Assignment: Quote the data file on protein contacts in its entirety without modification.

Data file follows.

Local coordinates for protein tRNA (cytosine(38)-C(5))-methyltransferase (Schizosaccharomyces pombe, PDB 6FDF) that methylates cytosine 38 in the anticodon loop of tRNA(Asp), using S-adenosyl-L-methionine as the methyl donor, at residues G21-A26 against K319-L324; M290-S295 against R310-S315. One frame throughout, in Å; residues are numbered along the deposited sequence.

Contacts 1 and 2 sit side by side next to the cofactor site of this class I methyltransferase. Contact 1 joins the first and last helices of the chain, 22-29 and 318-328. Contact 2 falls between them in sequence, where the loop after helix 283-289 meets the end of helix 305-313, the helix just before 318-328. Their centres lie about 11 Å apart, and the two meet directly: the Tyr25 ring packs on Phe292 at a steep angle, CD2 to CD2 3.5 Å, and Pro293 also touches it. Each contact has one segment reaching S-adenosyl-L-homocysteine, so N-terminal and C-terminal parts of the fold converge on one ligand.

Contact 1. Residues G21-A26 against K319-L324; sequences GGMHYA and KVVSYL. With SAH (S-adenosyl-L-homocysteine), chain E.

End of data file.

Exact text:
Local coordinates for protein tRNA (cytosine(38)-C(5))-methyltransferase (Schizosaccharomyces pombe, PDB 6FDF) that methylates cytosine 38 in the anticodon loop of tRNA(Asp), using S-adenosyl-L-methionine as the methyl donor, at residues G21-A26 against K319-L324; M290-S295 against R310-S315. One frame throughout, in Å; residues are numbered along the deposited sequence.

Contacts 1 and 2 sit side by side next to the cofactor site of this class I methyltransferase. Contact 1 joins the first and last helices of the chain, 22-29 and 318-328. Contact 2 falls between them in sequence, where the loop after helix 283-289 meets the end of helix 305-313, the helix just before 318-328. Their centres lie about 11 Å apart, and the two meet directly: the Tyr25 ring packs on Phe292 at a steep angle, CD2 to CD2 3.5 Å, and Pro293 also touches it. Each contact has one segment reaching S-adenosyl-L-homocysteine, so N-terminal and C-terminal parts of the fold converge on one ligand.

Contact 1. Residues G21-A26 against K319-L324; sequences GGMHYA and KVVSYL. With SAH (S-adenosyl-L-homocysteine), chain E.